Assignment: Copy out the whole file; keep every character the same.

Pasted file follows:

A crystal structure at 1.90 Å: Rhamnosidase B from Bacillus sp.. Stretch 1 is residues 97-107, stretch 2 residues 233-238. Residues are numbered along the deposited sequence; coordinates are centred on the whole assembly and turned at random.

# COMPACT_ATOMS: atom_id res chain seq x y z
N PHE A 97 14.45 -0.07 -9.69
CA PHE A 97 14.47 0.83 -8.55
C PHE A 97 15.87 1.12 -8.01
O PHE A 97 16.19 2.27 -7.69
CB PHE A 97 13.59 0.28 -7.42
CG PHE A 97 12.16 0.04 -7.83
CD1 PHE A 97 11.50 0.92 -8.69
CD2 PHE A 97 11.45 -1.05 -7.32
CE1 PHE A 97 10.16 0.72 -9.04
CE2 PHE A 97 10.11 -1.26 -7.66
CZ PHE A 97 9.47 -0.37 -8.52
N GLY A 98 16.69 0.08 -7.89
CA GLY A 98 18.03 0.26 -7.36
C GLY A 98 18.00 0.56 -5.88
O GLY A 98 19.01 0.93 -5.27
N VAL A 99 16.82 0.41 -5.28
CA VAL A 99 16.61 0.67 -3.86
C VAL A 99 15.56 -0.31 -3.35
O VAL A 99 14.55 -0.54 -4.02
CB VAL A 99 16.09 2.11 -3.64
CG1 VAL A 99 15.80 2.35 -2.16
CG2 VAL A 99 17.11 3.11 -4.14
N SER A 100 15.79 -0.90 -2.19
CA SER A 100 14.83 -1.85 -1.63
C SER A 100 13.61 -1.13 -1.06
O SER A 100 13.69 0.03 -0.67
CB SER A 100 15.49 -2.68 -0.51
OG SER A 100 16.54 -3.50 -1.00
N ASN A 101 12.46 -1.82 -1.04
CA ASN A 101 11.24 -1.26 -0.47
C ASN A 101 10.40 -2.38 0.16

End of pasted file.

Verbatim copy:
A crystal structure at 1.90 Å: Rhamnosidase B from Bacillus sp.. Stretch 1 is residues 97-107, stretch 2 residues 233-238. Residues are numbered along the deposited sequence; coordinates are centred on the whole assembly and turned at random.

# COMPACT_ATOMS: atom_id res chain seq x y z
N PHE A 97 14.45 -0.07 -9.69
CA PHE A 97 14.47 0.83 -8.55
C PHE A 97 15.87 1.12 -8.01
O PHE A 97 16.19 2.27 -7.69
CB PHE A 97 13.59 0.28 -7.42
CG PHE A 97 12.16 0.04 -7.83
CD1 PHE A 97 11.50 0.92 -8.69
CD2 PHE A 97 11.45 -1.05 -7.32
CE1 PHE A 97 10.16 0.72 -9.04
CE2 PHE A 97 10.11 -1.26 -7.66
CZ PHE A 97 9.47 -0.37 -8.52
N GLY A 98 16.69 0.08 -7.89
CA GLY A 98 18.03 0.26 -7.36
C GLY A 98 18.00 0.56 -5.88
O GLY A 98 19.01 0.93 -5.27
N VAL A 99 16.82 0.41 -5.28
CA VAL A 99 16.61 0.67 -3.86
C VAL A 99 15.56 -0.31 -3.35
O VAL A 99 14.55 -0.54 -4.02
CB VAL A 99 16.09 2.11 -3.64
CG1 VAL A 99 15.80 2.35 -2.16
CG2 VAL A 99 17.11 3.11 -4.14
N SER A 100 15.79 -0.90 -2.19
CA SER A 100 14.83 -1.85 -1.63
C SER A 100 13.61 -1.13 -1.06
O SER A 100 13.69 0.03 -0.67
CB SER A 100 15.49 -2.68 -0.51
OG SER A 100 16.54 -3.50 -1.00
N ASN A 101 12.46 -1.82 -1.04
CA ASN A 101 11.24 -1.26 -0.47
C ASN A 101 10.40 -2.38 0.16